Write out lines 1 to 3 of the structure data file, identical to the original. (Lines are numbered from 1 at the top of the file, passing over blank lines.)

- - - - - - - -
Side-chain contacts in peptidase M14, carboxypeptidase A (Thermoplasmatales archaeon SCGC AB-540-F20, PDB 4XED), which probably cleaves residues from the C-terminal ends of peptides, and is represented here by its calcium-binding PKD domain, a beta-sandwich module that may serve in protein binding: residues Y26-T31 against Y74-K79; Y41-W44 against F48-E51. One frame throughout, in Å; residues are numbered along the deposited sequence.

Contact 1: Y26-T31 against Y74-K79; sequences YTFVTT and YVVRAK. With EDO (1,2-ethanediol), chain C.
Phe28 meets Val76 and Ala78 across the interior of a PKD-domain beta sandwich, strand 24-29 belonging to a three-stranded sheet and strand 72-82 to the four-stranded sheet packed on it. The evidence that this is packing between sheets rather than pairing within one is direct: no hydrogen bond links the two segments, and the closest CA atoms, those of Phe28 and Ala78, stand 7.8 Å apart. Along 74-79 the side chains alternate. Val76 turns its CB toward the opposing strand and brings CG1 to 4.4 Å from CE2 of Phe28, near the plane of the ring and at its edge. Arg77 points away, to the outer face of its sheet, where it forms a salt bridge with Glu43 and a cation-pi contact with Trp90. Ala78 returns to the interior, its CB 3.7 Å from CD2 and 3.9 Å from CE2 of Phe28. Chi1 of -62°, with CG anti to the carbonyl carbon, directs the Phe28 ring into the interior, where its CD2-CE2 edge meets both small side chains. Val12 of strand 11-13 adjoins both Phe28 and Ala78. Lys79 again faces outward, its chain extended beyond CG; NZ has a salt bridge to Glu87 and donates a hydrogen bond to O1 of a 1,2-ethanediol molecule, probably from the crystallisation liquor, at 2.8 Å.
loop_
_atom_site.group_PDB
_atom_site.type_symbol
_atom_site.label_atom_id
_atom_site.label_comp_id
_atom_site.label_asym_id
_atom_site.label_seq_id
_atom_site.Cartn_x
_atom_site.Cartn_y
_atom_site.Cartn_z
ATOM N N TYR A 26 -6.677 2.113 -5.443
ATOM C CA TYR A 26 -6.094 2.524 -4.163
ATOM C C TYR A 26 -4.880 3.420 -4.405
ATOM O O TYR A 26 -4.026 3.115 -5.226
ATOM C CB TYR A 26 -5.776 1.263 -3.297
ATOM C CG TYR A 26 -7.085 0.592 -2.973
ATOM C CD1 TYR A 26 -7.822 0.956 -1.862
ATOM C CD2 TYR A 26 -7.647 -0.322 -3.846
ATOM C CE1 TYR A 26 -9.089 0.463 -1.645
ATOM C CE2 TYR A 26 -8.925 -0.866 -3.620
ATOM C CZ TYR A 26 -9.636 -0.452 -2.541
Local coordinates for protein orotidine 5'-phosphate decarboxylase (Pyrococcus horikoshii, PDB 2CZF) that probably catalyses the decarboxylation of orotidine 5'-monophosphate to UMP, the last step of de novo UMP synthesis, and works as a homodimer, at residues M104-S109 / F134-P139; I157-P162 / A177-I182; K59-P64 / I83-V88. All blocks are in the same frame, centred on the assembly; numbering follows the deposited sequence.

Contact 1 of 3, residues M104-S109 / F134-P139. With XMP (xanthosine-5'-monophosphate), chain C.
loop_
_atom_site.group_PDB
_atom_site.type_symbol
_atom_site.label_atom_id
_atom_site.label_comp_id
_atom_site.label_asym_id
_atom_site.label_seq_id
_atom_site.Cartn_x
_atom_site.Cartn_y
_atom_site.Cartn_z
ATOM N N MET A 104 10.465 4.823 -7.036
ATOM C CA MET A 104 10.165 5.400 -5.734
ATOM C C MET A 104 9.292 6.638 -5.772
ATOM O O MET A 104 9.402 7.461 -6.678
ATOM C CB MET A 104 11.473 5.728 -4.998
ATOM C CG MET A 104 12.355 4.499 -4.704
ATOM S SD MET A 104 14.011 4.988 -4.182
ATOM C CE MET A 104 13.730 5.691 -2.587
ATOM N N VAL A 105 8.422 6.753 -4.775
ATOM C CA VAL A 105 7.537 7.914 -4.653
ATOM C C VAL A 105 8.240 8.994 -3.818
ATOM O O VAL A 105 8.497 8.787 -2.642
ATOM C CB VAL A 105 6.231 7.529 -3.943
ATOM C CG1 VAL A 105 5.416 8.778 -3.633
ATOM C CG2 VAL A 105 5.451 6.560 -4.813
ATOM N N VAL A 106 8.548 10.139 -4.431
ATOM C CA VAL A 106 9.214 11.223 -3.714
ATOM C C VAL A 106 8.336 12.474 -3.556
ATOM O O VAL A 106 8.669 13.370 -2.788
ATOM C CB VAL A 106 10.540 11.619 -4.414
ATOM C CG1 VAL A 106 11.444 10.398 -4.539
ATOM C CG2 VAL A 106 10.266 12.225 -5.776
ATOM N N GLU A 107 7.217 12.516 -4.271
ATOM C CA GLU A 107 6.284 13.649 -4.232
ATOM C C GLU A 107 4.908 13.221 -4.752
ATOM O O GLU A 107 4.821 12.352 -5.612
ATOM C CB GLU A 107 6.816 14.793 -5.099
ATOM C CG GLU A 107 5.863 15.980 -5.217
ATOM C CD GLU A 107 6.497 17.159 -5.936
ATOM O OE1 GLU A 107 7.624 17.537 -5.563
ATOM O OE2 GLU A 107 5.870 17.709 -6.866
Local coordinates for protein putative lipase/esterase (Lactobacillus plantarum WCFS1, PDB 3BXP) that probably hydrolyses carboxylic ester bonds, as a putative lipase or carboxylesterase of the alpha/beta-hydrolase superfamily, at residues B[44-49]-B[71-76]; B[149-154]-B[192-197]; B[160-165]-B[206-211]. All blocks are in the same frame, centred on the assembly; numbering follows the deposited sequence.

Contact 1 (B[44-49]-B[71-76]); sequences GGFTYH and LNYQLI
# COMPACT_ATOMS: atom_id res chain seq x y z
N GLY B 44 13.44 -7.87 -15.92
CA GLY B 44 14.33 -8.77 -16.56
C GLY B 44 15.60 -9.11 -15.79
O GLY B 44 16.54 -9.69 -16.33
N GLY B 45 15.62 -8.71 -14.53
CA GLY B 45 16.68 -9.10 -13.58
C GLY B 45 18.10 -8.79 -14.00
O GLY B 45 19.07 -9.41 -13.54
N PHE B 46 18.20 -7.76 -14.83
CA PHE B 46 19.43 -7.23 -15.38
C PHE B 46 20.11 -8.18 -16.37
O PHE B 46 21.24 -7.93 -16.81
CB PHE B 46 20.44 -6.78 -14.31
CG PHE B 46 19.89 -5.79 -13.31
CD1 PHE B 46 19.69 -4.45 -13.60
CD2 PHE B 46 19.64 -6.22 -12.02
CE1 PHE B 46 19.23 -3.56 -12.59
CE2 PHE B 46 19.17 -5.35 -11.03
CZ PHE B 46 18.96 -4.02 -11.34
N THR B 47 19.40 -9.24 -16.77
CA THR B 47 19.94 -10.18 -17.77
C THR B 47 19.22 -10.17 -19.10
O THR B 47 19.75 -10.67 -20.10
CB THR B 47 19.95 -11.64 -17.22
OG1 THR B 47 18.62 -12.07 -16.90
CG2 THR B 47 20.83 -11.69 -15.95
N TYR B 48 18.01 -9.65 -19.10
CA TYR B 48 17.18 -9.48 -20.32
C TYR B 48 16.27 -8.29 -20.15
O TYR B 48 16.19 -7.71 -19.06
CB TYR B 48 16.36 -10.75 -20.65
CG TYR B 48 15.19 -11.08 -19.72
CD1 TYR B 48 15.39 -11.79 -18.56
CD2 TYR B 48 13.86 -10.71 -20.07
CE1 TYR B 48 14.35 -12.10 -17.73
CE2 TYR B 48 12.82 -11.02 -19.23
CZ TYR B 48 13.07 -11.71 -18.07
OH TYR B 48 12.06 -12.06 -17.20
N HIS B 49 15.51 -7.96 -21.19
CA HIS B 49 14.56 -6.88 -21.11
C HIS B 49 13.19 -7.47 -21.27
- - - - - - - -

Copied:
Side-chain contacts in peptidase M14, carboxypeptidase A (Thermoplasmatales archaeon SCGC AB-540-F20, PDB 4XED), which probably cleaves residues from the C-terminal ends of peptides, and is represented here by its calcium-binding PKD domain, a beta-sandwich module that may serve in protein binding: residues Y26-T31 against Y74-K79; Y41-W44 against F48-E51. One frame throughout, in Å; residues are numbered along the deposited sequence.

Contact 1: Y26-T31 against Y74-K79; sequences YTFVTT and YVVRAK. With EDO (1,2-ethanediol), chain C.
Phe28 meets Val76 and Ala78 across the interior of a PKD-domain beta sandwich, strand 24-29 belonging to a three-stranded sheet and strand 72-82 to the four-stranded sheet packed on it. The evidence that this is packing between sheets rather than pairing within one is direct: no hydrogen bond links the two segments, and the closest CA atoms, those of Phe28 and Ala78, stand 7.8 Å apart. Along 74-79 the side chains alternate. Val76 turns its CB toward the opposing strand and brings CG1 to 4.4 Å from CE2 of Phe28, near the plane of the ring and at its edge. Arg77 points away, to the outer face of its sheet, where it forms a salt bridge with Glu43 and a cation-pi contact with Trp90. Ala78 returns to the interior, its CB 3.7 Å from CD2 and 3.9 Å from CE2 of Phe28. Chi1 of -62°, with CG anti to the carbonyl carbon, directs the Phe28 ring into the interior, where its CD2-CE2 edge meets both small side chains. Val12 of strand 11-13 adjoins both Phe28 and Ala78. Lys79 again faces outward, its chain extended beyond CG; NZ has a salt bridge to Glu87 and donates a hydrogen bond to O1 of a 1,2-ethanediol molecule, probably from the crystallisation liquor, at 2.8 Å.